April/May, 2020 – It is, of course, a terrible moment in time for our country and the world. Coronavirus is spreading, posing severe health risks, especially to the ill and the elderly. While most businesses move to required shut downs, supermarkets face record crowds. Which means, of course, that employees, especially front-line people, such as deli department staff who specifically are there to interact with customers, are all at great risk of getting the virus.
Of course, the exact risk is unclear. So far, it appears that young and healthy employees might get the virus and might infect others with the virus but, themselves, are quite safe. How one perceives all this is very personal. In Italy, a 34-year-old Italian nurse took her own life after testing positive, as she was terrified that she might have passed it on to her own patients.
In a time when unemployment numbers are about to reach records exceeding those of the Great Depression, the retail food industry booms. Executives tell us of sales 200 percent, 300 percent and more over last year as consumers, fearing they may be confined to their homes or that supplies will run out, try desperately to stock up.
There may be a retail disaster down the road… If the situation normalizes, consumers may find they don’t need to buy toilet paper or hand sanitizer for years. Due to its perishable nature, the deli department will escape most of this, though overall consumption might drop as consumers realize they have a 10-year supply of, say, canned soup and so decide to eat it to save money and avoid waste. As a result, they might reduce their normal purchases even of perishables.
Many vendors of perishable foods will suffer as most foodservice operators—from restaurants and hotels to theme parks and airlines—are buying a tiny fraction of what they once did. In fact, foodservice distributors who lost most of their customers virtually overnight are scrambling to salvage things. Many have launched direct-to-consumer sales programs; others are approaching independent retailers, and a few have collaborated with large wholesale grocers to utilize their spare capacity to help the wholesalers deal with unprecedented demand.
Deli departments have had some special challenges. Most stores have closed salad bars and hot food bars. In many cases, even though the sales drop was not sufficient to meet pre-established protocols, it was a combination of an “abundance of caution” and not wanting to be liable or in the public eye if someone caught the virus by cross contamination with the food.
When we get through this…and we will… there will be a time of reflection. Is “just in time” inventory the right thing to do—especially on health and-safety related products? Can we rely on international transportation networks, or do we need to store or produce more products in the U.S.? Many specialty deli products don’t generally ride into the U.S. on dedicated cargo planes; they often ride in the belly of passenger jets.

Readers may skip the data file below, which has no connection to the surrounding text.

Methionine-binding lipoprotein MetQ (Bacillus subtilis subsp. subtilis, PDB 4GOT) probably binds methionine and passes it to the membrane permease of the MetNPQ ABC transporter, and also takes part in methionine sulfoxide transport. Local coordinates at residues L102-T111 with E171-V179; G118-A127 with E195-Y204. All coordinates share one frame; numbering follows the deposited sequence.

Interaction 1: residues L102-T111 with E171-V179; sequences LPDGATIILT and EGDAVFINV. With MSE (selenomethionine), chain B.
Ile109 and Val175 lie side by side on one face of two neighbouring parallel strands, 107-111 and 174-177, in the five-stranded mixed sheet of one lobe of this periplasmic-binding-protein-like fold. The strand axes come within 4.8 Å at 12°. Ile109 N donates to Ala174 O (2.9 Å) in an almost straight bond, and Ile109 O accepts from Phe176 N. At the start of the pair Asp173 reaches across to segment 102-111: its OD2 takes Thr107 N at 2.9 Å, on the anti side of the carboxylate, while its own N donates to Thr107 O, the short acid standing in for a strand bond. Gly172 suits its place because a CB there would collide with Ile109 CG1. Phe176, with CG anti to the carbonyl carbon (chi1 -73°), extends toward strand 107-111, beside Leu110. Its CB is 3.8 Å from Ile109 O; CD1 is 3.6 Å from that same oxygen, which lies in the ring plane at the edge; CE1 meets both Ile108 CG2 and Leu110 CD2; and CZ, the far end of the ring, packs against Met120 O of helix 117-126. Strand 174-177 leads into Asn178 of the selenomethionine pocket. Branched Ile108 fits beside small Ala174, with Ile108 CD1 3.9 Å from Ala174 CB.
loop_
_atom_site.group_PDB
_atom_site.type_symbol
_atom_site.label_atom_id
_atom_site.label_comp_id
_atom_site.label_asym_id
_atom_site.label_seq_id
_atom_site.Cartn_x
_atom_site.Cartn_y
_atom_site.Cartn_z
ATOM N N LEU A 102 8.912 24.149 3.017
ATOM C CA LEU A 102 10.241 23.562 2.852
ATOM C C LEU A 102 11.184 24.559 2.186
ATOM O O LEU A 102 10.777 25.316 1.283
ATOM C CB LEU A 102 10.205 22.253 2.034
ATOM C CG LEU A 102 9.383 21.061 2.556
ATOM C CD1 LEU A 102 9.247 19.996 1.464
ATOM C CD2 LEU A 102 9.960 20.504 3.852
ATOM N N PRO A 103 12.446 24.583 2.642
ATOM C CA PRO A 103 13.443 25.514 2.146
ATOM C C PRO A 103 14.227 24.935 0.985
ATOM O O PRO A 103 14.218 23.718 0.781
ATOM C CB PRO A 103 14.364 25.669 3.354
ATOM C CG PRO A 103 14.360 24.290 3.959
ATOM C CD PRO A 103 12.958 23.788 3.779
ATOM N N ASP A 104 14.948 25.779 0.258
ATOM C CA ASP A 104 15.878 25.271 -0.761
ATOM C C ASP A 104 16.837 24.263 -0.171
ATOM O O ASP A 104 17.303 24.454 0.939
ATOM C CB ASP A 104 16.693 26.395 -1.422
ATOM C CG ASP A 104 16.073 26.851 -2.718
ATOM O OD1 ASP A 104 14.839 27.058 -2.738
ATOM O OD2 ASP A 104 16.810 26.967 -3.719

How will this all be viewed? As a once-a-century interruption in commercial life, like the Spanish Flu of 1918 to 1920? Or as a new reality that we have to prepare for where global interconnections are so vast that we can expect these types of situations to pop up from time to time?
The implications are mind-boggling. Basing compensation on profitability, for instance, often makes sense—but how do you measure profitability? If a CEO puts a chain on “just in time” delivery and boosts profitability but exposes the chain to being without needed goods in some future outbreak, does it really make sense to say that CEO #1, who cut the inventory, is a genius and should get paid big bonuses, but CEO #2, who had to pay premiums to get inventory and disappointed customers when he couldn’t, should get paid less just because of the bad luck of timing?
Our delis, more than most of the supermarket, depend on open trade, especially with many of the best cheeses, for example, produced abroad. Certainly, there will be some public reaction, as it is realized that about 4/5ths of active ingredients in antibiotics are produced abroad. Will there be a targeted response to ensure the U.S. produces the medicines we need, so the country is not as vulnerable to interruptions in supply? Or will this knowledge turn into a more jingoistic attitude that ultimately leads to interruptions in trade of all sorts?
For the moment, supermarkets and their suppliers are the new American heroes. Keeping people fed, making them feel safe with toilet paper and hand sanitizer… and with staff, although often not particularly well paid, willing to risk getting the virus themselves to do their jobs and help people stay fed…. it is a most beautiful thing to see so many work so hard and risk so much to help us all.